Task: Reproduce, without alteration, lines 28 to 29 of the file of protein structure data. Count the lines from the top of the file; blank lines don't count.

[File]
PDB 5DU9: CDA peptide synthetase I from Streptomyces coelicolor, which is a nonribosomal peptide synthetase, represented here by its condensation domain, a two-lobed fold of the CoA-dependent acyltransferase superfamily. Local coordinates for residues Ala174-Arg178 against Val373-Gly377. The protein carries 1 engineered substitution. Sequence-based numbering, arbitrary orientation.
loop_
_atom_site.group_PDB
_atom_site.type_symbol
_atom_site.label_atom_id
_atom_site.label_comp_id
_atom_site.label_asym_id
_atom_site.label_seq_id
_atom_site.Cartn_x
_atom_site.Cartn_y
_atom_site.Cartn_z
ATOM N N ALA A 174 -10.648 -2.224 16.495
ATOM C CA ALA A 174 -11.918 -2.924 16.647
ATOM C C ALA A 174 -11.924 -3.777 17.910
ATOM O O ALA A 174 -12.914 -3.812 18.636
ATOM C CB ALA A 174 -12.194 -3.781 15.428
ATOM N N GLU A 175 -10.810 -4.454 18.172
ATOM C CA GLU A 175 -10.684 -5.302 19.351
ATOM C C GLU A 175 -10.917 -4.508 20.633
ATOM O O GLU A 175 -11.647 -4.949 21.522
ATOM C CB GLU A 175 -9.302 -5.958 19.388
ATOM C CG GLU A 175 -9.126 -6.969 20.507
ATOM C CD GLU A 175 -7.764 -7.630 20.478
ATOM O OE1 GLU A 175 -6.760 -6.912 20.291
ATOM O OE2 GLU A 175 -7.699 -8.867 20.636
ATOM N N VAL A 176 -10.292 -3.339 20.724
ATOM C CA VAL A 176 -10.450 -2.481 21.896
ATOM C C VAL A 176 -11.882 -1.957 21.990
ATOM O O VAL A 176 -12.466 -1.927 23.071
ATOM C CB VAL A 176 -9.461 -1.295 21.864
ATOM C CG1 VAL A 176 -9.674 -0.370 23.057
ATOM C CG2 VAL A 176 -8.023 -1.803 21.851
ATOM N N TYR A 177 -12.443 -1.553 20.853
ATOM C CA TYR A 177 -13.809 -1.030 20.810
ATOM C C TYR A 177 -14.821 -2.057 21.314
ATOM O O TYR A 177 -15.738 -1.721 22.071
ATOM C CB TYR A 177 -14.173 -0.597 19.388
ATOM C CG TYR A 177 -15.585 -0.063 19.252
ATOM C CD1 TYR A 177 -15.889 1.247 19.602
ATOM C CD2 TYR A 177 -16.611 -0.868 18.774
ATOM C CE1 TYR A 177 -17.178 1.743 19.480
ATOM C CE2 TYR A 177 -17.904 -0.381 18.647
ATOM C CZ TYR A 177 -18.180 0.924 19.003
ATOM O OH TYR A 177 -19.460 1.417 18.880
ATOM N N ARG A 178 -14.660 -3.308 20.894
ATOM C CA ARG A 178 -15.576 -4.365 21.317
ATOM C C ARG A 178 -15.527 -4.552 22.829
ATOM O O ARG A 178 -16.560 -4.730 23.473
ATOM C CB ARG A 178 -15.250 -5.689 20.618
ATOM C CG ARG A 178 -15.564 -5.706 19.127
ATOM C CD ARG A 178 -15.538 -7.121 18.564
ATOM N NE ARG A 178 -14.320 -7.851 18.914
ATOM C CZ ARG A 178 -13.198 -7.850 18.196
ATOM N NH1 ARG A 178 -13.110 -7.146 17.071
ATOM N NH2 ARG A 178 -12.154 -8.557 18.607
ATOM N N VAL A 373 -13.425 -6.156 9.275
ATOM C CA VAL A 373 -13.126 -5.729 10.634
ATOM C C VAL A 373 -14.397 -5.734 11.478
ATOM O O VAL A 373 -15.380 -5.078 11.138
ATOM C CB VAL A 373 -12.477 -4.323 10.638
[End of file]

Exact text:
ATOM C C VAL A 176 -11.882 -1.957 21.990
ATOM O O VAL A 176 -12.466 -1.927 23.071